Thursday, July 25, 2013

Guest Blog by Jason Mott, author of The Returned - The Power of Third Person - July 25, 2013

Please welcome Jason Mott to The Qwillery as part of the 2013 Debut Author Challenge Guest Blogs. The Returned will be published on August 27, 2013 by Harlequin MIRA.  I also have it on good authority that today is Jason's birthday. Please join The Qwillery in wishing a very Happy Birthday to Jason!

The Power of Third Person

Just before I started my novel, I had a planning session with a very good friend. He and I met almost ten years ago in an undergraduate writing class and we’ve been partners in crime ever since. I always go to him when I want to solve, or just explore, some element of writing. One of the things we talked about was whether or not THE RETURNED would most benefit from being written in first-person or third-person, and that simple question led to a very long discussion on the art of both writing and learning to write.

When we start writing, we almost immediately realize how tough it is. There are so many things to consider, so many tasks to achieve in order to create a story. It can be overwhelming to say the least. And, at some point, we invariably try our hand at both first-person and third-person narration. In my experience, first-person is the one that captures our imagination the most in the beginning. From a writing standpoint—for me, at least—I still remember the excitement of creating an intriguing narrative voice and watching that character make their way through the plot points. I was always waiting to hear what this character had to say next. They became an alternate version of myself. I would say something to someone and immediately think “That’s what my character would say!”

And that was incredibly fun and exciting.

However, as time went on and I wrote more and more stories, I began to notice that, while each voice I wrote in was interesting to me, they began to share many elements. Yes, the stories they inhabited were different and, for the most part, even the voices of the narrators were different…but, still, they were beginning to overlap. More than that: theme, pacing, scene construction…all of these things took a backseat to the voice of first-person. If I ever needed something done, the easiest way was to use the character’s voice to do it. It was a little like being fast-tracked in my writing. My friends would read my stories and give me lots of compliments, but they also began to say “The story was a little off…but the voice was so interesting I just kept reading.”

That was the catch. I was creating good voices, but bad stories. Ultimately, I was focusing so much of my writing energy on these voices was distracting me from so many of the other elements of writing that help create good writers. So I made the hard decision to writer fewer first-person stories and to really focus on third-person writing.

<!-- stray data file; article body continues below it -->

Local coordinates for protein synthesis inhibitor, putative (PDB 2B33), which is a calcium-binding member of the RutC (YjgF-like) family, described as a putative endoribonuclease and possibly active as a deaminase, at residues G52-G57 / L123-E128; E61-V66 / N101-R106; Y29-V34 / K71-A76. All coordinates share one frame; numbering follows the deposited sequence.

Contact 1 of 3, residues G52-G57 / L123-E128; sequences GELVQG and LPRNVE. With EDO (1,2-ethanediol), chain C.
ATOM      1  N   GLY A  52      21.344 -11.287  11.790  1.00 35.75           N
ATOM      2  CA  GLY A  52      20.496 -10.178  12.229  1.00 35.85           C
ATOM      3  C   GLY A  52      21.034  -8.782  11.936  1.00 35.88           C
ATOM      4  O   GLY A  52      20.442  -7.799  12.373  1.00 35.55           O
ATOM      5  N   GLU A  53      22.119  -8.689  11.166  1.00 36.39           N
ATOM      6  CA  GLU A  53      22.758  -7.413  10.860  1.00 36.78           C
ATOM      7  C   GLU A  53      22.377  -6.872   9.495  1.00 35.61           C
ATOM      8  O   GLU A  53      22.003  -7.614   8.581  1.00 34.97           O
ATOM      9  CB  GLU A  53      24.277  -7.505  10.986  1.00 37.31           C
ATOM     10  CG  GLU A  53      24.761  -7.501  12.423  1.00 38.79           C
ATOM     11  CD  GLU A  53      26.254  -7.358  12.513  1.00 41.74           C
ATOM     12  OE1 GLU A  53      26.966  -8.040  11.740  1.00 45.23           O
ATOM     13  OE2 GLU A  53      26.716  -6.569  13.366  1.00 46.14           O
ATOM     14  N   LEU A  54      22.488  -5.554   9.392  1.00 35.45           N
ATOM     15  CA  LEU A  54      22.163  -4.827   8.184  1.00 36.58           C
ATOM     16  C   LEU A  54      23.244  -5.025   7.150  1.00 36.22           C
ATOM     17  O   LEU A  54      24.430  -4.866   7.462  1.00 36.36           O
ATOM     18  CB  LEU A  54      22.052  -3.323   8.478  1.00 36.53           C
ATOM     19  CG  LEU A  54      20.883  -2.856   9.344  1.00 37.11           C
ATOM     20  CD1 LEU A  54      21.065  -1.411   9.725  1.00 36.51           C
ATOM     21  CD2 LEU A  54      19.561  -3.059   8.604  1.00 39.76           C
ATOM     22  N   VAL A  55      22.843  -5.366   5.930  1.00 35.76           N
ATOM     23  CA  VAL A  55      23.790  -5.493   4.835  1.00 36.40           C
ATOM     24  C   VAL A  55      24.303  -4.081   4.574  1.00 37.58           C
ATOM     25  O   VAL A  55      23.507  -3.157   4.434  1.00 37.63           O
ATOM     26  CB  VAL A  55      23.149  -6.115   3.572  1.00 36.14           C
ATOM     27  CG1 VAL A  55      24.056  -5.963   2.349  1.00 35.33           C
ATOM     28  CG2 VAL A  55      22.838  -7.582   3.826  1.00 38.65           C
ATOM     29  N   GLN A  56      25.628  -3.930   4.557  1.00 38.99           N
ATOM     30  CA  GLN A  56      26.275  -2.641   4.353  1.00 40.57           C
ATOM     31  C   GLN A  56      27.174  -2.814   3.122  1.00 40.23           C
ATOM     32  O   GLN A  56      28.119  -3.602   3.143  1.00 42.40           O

I’d consider myself a “classical writer” now, in the sense that I’ve become a bit devoted to third-person narration—both as a writer and as a reader. Even though a couple of my favorite books are written in first-person, overall, I deeply believe that, as a writer seeking to further their craft and ability, first-person can be a trap. A good voice will do a great deal of the “heavy lifting” for a writer, which may lead to speedier publication, but in the long run, it’s like training just one muscle group and not the entire body.

Writing is tough. And the writing market is hyper-competitive. A writer needs to be skilled in as many aspects of writing as possible if they want to be successful. A good writer has to be capable not only in voice, but also in tone, scene, setting, transitions, they have to be able to both be concise or expansive when needed, and many, many more things. And while first-person narration does require these elements, I believe that writers can learn more from working in third-person.

And while I am IN NO WAY saying that first-person narration is a bad thing (Please, please, don’t come away thinking that) I do feel that, pound for pound, third-person is the best training ground for any writer. So when the time came for me to begin writing THE RETURNED, the choice was clear.

I’d love to hear your thoughts on this! What narration point-of-view do you think works best? And why?

The Returned

The Returned
Harlequin MIRA, August 27, 2013
Hardcover and eBook, 352 pages

Harold and Lucille Hargrave's lives have been both joyful and sorrowful in the decades since their only son, Jacob, died tragically at his eighth birthday party in 1966. In their old age they've settled comfortably into life without him, their wounds tempered through the grace of time…. Until one day Jacob mysteriously appears on their doorstep—flesh and blood, their sweet, precocious child, still eight years old.